Yemeni radio programme builds bridges in a time of crisis

By Mathias Findalen Bickersteth

In the midst of political and violent turmoil in Yemen, one of the country’s most popular radio programmes is building bridges between people and communities from all walks of life.

Sara Al Zawqari’s Tea with Milk programme on the IMS-supported Yemen Times Radio reaches everyone from members of parliament to taxi drivers who tune in on a daily basis to listen to her sarcasm-filled take on Yemen’s crisis.

Yemen ranks near bottom in international press freedom indexes with independent journalists subject to restrictions, detention, threats and violent attacks. Since the uprising in 2011 that led to the ousting of President Ali Abdullah Saleh, his successor Abd Rabbuh Mansur Hadi has struggled to keep the country’s transition on track. President Hadi is confronted both politically and militarily by a host of political, religious, tribal and other groups.

In recent years, parts of the media have played a negative role in the country’s internal conflicts, inciting violence and exacerbating differences and disputes. Against that backdrop, Sara Al Zawqari is looking to build bridges between people and communities from all walks of life by providing her listeners with new ways of understanding and dealing with the events of the past few years as well as the country’s current political crisis and violent conflict.

“I call it Tea with Milk because we Yemenis enjoy drinking tea with milk every day. Just as our radio show, tea with milk is a daily routine,” she says.

Broadcasting on Yemen Times Radio, Tea with Milk is one of the most popular radio programmes in the country. Sara Al Zawqari has become quite the celebrity, but as a radio host people only recognise her when she speaks. “I have not paid for a taxi in nine months,” she says. “They insist on driving me free of charge when they recognise my voice.”

Sara Al Zawqari returned to Yemen from her journalism studies in London a year ago to start up the programme. She is now one of the most well respected radio journalists.

Sara Al Zawqari and Danish Broadcasting Corporation journalist Frank Esmann in December 2014. Photo: IMS

Sara Al Zawqari and Danish Broadcasting Corporation journalist Frank Esmann in December 2014. Photo: IMS

Radio is becoming increasingly popular in Yemen, but many of the country’s new private radio stations are heavily biased and promote the views and agendas of groups affiliated with the militias in the country, says Sara Al Zawqari. “The stations are either connected to the Shiite Houthi rebels or Sunni groups related to the Islah party. It’s polarising our society,” she says.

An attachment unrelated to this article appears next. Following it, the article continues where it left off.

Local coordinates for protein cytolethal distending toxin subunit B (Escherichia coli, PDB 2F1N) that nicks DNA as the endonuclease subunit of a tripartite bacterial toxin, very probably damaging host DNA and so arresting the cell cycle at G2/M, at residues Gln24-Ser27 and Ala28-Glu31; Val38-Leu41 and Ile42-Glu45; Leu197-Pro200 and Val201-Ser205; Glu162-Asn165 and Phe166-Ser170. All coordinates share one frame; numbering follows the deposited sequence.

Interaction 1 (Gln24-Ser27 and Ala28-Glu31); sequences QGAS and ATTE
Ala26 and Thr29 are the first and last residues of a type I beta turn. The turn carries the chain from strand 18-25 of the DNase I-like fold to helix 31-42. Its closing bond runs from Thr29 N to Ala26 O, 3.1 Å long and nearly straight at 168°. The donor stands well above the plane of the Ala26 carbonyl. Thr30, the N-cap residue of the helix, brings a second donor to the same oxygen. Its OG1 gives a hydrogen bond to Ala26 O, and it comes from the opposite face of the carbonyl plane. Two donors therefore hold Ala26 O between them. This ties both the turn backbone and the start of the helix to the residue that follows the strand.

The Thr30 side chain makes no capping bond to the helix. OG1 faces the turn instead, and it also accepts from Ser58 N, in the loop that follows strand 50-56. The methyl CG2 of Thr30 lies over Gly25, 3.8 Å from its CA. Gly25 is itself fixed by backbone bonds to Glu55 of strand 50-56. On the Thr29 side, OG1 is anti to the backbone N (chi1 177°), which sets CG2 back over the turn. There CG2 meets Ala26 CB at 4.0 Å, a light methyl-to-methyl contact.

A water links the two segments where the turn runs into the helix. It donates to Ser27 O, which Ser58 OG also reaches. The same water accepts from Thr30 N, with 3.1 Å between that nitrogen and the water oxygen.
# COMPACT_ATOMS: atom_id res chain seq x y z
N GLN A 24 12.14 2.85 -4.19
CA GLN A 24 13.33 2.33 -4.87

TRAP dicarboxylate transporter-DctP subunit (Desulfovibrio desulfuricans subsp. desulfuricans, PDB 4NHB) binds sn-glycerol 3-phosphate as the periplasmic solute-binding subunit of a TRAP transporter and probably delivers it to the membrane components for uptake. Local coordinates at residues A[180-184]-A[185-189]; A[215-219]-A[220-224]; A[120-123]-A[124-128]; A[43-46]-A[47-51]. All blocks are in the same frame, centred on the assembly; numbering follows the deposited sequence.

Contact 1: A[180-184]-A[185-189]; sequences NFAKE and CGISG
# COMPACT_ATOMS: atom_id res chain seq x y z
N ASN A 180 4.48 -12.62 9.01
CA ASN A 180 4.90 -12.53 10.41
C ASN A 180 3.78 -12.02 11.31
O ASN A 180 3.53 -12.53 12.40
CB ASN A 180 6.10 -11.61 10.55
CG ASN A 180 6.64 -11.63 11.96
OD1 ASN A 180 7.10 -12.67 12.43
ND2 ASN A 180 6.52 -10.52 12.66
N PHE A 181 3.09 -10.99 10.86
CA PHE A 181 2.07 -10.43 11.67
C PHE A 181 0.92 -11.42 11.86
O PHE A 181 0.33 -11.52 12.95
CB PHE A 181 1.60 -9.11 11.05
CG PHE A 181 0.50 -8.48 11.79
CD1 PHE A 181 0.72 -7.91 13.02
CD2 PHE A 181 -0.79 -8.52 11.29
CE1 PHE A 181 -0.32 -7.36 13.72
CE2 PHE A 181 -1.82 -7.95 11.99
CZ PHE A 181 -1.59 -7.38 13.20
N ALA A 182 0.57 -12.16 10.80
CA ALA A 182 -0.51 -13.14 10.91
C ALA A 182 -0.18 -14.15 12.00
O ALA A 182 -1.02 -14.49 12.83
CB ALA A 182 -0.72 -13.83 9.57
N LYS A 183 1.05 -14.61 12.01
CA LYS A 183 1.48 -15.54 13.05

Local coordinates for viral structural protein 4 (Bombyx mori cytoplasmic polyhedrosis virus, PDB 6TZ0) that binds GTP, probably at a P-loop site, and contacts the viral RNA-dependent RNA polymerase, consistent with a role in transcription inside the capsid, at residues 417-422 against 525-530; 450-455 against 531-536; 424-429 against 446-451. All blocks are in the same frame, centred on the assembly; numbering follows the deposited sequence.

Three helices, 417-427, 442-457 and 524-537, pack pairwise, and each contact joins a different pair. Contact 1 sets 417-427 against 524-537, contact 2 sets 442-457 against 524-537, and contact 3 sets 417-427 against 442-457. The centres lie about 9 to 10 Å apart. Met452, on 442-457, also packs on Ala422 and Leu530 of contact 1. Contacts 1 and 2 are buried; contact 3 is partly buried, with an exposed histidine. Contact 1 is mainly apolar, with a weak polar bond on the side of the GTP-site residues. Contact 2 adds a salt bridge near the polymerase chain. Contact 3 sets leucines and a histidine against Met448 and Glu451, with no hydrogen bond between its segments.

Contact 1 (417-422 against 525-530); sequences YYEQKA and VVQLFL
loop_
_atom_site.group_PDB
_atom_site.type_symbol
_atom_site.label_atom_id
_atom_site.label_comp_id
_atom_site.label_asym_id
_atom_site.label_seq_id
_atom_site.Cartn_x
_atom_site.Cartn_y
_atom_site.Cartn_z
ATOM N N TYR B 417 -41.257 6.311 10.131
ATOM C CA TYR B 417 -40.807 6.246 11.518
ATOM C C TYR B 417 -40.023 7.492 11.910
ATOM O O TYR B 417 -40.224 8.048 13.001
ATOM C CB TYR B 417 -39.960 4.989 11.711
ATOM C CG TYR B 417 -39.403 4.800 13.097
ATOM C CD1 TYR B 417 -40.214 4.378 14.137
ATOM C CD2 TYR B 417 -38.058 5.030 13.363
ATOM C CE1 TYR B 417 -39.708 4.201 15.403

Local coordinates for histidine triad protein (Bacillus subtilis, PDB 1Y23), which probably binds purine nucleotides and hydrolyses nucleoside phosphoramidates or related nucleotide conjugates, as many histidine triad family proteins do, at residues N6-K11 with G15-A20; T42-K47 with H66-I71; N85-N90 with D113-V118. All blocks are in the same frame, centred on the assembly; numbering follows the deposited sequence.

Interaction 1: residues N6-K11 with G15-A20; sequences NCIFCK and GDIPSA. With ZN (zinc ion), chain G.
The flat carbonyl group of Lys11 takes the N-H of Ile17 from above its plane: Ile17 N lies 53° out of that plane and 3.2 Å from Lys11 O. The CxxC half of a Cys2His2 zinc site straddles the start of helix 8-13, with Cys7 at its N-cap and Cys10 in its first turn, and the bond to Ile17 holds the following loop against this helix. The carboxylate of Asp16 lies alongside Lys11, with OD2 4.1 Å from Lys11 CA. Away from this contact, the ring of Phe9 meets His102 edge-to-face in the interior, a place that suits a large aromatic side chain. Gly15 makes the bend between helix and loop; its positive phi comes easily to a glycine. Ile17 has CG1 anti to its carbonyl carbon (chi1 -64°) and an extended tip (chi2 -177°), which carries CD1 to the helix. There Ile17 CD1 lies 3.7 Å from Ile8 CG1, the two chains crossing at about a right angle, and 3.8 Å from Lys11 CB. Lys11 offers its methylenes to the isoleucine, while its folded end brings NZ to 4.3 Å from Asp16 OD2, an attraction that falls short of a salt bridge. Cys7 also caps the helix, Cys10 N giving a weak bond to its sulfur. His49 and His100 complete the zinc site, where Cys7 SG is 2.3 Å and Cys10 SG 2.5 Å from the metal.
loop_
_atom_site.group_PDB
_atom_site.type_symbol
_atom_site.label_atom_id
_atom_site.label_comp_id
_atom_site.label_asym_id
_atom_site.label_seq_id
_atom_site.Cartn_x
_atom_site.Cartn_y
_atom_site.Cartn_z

Positive changes are also taking place though, says Sara Al Zawqari, referring to how parts of the former government have been replaced with new ministers who are more reform oriented. This includes the new Minister of Information, Nadia Al Sakkaf, the former editor in chief of the English-language newspaper Yemen Times.

Similarly encouraging is a growing appetite for media outlets that operate independently and professionally, seeking to strengthen the moderate voices in the country, says Sara Al Zawqari.

“People tell me they like my programme, because they see it as unbiased. This tells me that many in our society actually want independent, professional media. As an independent media outlet one of the main issues is the absence of a law that allows for and regulates radio stations.”

Sarcasm and campaigning
Over 70 percent of Yemen’s population is illiterate, which makes radio an increasingly popular form of media. But the somewhat superior language style of some journalists doesn’t resonate with many Yemenis.

“There was a barrier between different communities and I realised that slang and sarcasm is a good method to establish common ground. Sarcasm is already integrated in Yemeni society. It brings people together.”

Although sarcasm and humor is a staple ingredient in Tea with Milk, the show goes beyond that, Sara Al Zawqari says. She recently did a feature on how the Yemeni military failed to protect Yemeni citizens during the past many months of violence in the country. Many Yemeni soldiers are paid badly which makes them susceptible to bribery and tribal demands, Sara Al Zawqari explains.

In September 2014, violent fighting broke out in parts of Sana’a, primarily between Houthi rebels and supporters of Islah, Yemen’s biggest Sunni party, killing more than 270 people and injuring over 500.

“During these fights the army didn’t intervene or protect people, so many lost confidence in the soldiers.” Sara Al Zawqari’s radio feature provoked a series of responses from people highlighting the need for reform of the military. Sara Al Zawqari underlines the importance of her show taking a bit of an activist approach in addition to the hard news and features it also delivers. Tea with Milk occasionally carries out campaigns to drum up support for a particular cause, such as providing food to homeless people. The most recent campaign involved donating blood to victims of suicide attacks in the country.

“Lots of people lose lots of bloods during suicide attacks in Yemen, so we asked the listeners to join us in donating blood. The response was overwhelming and the blood donation centre wasn’t able to accommodate all of those who showed up at once. So people kept going for three weeks,” Sara Al Zawqari said.

Although Tea with Milk has become hugely popular in a very short period of time, there is still room to advance it further, says Sara Al Zawqari.

“Radio is only now becoming popular in Yemen. I hope that Radio Yemen Times will evolve into a major radio station where we reach everyone in the country. We want to start a trend where the media gives everyone a voice and educates people instead of fighting over politics.”